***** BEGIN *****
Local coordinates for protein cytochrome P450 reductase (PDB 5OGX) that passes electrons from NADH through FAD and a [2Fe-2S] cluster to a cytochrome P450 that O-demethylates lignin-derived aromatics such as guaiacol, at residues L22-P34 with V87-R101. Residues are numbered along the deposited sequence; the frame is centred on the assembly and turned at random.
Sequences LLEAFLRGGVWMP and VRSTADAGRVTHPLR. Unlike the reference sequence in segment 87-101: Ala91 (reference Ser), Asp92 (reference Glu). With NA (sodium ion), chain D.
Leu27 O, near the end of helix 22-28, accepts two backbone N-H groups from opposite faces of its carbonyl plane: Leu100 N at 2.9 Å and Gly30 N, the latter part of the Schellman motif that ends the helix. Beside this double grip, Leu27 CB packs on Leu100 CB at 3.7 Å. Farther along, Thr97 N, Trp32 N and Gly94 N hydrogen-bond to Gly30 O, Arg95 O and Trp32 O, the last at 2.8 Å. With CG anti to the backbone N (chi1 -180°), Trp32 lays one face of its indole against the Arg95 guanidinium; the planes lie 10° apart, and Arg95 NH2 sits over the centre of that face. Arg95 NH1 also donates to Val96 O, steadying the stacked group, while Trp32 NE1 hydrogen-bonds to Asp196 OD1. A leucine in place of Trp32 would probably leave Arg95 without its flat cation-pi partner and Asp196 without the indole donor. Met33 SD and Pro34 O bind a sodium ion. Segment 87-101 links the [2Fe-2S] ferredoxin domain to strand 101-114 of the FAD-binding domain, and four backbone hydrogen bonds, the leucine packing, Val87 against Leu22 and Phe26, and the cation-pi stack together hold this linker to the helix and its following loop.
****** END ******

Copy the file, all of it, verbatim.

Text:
Local coordinates for protein cytochrome P450 reductase (PDB 5OGX) that passes electrons from NADH through FAD and a [2Fe-2S] cluster to a cytochrome P450 that O-demethylates lignin-derived aromatics such as guaiacol, at residues L22-P34 with V87-R101. Residues are numbered along the deposited sequence; the frame is centred on the assembly and turned at random.
Sequences LLEAFLRGGVWMP and VRSTADAGRVTHPLR. Unlike the reference sequence in segment 87-101: Ala91 (reference Ser), Asp92 (reference Glu). With NA (sodium ion), chain D.
Leu27 O, near the end of helix 22-28, accepts two backbone N-H groups from opposite faces of its carbonyl plane: Leu100 N at 2.9 Å and Gly30 N, the latter part of the Schellman motif that ends the helix. Beside this double grip, Leu27 CB packs on Leu100 CB at 3.7 Å. Farther along, Thr97 N, Trp32 N and Gly94 N hydrogen-bond to Gly30 O, Arg95 O and Trp32 O, the last at 2.8 Å. With CG anti to the backbone N (chi1 -180°), Trp32 lays one face of its indole against the Arg95 guanidinium; the planes lie 10° apart, and Arg95 NH2 sits over the centre of that face. Arg95 NH1 also donates to Val96 O, steadying the stacked group, while Trp32 NE1 hydrogen-bonds to Asp196 OD1. A leucine in place of Trp32 would probably leave Arg95 without its flat cation-pi partner and Asp196 without the indole donor. Met33 SD and Pro34 O bind a sodium ion. Segment 87-101 links the [2Fe-2S] ferredoxin domain to strand 101-114 of the FAD-binding domain, and four backbone hydrogen bonds, the leucine packing, Val87 against Leu22 and Phe26, and the cation-pi stack together hold this linker to the helix and its following loop.